News Posts matching #price hike

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Mid-range and High-end Graphics Card Prices Could Rally: Report

Prices of mid-range and high-end graphics cards could rise over the course of 2018, warns a report by Taiwan-based industry observer DigiTimes. The report quotes a USD $5-20 increase (we're guessing that's bill-of-material/BOM cost). Tight supply of memory chips and GPUs are attributed to the price hikes. Crypto-currency mining is a key factor, according to the report. Demand for graphics cards by miners hasn't waned (perhaps associated with Ethereum's all-time high value), which could further strain graphics card supplies throughout 2018.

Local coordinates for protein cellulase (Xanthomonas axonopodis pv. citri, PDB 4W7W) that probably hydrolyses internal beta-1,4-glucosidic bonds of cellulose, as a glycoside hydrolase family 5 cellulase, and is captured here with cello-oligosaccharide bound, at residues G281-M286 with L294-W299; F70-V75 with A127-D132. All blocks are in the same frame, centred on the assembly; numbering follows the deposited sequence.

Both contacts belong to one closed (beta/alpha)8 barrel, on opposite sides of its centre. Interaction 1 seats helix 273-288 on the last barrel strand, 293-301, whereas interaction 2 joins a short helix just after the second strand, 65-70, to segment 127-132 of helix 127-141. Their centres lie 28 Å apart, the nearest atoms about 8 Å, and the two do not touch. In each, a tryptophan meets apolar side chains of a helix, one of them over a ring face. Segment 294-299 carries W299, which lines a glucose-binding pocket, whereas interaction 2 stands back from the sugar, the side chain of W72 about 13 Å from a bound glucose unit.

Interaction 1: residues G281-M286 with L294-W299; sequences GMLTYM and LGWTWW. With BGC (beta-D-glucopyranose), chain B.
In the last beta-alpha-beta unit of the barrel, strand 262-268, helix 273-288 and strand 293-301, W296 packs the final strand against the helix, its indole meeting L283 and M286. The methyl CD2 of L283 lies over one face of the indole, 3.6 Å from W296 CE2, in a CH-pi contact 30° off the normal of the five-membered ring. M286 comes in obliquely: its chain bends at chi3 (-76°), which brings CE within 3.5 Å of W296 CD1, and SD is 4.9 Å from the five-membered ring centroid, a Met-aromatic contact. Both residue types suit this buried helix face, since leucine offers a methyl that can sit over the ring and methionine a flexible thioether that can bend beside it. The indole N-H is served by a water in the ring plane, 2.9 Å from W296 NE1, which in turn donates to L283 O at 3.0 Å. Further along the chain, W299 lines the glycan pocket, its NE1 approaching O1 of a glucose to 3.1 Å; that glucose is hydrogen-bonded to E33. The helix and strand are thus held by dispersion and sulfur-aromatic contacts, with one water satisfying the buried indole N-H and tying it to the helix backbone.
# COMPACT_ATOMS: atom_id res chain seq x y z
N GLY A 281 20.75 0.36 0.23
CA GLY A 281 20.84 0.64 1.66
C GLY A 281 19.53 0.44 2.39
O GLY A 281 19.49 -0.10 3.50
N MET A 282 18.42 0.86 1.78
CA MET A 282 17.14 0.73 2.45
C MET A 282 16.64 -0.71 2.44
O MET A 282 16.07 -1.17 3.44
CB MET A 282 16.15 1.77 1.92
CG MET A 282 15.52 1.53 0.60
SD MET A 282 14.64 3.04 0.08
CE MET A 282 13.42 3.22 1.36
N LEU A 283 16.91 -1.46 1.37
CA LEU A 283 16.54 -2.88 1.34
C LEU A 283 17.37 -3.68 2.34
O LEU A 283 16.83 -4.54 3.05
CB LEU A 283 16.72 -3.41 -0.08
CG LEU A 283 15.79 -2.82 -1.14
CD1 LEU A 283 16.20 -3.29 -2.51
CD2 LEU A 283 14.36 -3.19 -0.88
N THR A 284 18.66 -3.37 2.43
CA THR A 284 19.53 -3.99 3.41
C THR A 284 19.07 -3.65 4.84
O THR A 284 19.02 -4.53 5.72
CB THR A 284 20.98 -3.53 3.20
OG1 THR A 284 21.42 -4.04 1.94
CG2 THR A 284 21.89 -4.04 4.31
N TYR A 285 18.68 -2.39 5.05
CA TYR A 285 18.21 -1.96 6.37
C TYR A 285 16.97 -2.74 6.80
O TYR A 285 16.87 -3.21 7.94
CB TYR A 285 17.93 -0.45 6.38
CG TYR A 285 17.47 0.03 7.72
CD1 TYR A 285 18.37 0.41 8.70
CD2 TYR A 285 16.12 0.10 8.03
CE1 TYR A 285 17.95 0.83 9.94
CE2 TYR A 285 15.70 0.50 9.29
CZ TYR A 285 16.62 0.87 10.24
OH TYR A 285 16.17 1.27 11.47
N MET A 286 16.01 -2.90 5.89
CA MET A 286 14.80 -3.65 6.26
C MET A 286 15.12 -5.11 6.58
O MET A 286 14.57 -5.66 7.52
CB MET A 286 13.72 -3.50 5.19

Major Taiwan-based graphics card vendors, such as ASUS, MSI, GIGABYTE, benefited from the GPU-accelerated crypto-currency mining boom of 2017, and sales went down only slightly towards Q4-2017. On the other end of the spectrum, rising popularity of online multi-player games such as "Player Unknown's Battlegrounds," has triggered PC upgrades, further straining graphics card supply, the report states.

AMD's RX Vega Launch Prices Might be Just Smoke and Mirrors